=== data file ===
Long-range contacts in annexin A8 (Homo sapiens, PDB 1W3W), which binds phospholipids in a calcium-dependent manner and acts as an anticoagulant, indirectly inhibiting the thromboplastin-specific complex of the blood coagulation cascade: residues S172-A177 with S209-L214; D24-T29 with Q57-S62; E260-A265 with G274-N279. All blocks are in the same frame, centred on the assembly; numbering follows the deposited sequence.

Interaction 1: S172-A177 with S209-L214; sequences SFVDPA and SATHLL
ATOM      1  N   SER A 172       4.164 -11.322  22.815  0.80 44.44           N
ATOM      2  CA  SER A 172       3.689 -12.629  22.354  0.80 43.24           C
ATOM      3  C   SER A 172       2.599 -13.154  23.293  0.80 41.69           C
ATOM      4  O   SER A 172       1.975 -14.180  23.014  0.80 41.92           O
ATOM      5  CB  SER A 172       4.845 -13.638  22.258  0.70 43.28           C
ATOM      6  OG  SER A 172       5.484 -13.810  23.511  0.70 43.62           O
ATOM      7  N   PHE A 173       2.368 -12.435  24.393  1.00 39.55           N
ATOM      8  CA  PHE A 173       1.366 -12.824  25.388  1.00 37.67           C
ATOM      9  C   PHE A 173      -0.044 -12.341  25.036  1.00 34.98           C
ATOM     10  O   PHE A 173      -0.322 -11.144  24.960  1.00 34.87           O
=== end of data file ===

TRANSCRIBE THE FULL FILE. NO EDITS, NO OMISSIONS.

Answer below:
Long-range contacts in annexin A8 (Homo sapiens, PDB 1W3W), which binds phospholipids in a calcium-dependent manner and acts as an anticoagulant, indirectly inhibiting the thromboplastin-specific complex of the blood coagulation cascade: residues S172-A177 with S209-L214; D24-T29 with Q57-S62; E260-A265 with G274-N279. All blocks are in the same frame, centred on the assembly; numbering follows the deposited sequence.

Interaction 1: S172-A177 with S209-L214; sequences SFVDPA and SATHLL
ATOM      1  N   SER A 172       4.164 -11.322  22.815  0.80 44.44           N
ATOM      2  CA  SER A 172       3.689 -12.629  22.354  0.80 43.24           C
ATOM      3  C   SER A 172       2.599 -13.154  23.293  0.80 41.69           C
ATOM      4  O   SER A 172       1.975 -14.180  23.014  0.80 41.92           O
ATOM      5  CB  SER A 172       4.845 -13.638  22.258  0.70 43.28           C
ATOM      6  OG  SER A 172       5.484 -13.810  23.511  0.70 43.62           O
ATOM      7  N   PHE A 173       2.368 -12.435  24.393  1.00 39.55           N
ATOM      8  CA  PHE A 173       1.366 -12.824  25.388  1.00 37.67           C
ATOM      9  C   PHE A 173      -0.044 -12.341  25.036  1.00 34.98           C
ATOM     10  O   PHE A 173      -0.322 -11.144  24.960  1.00 34.87           O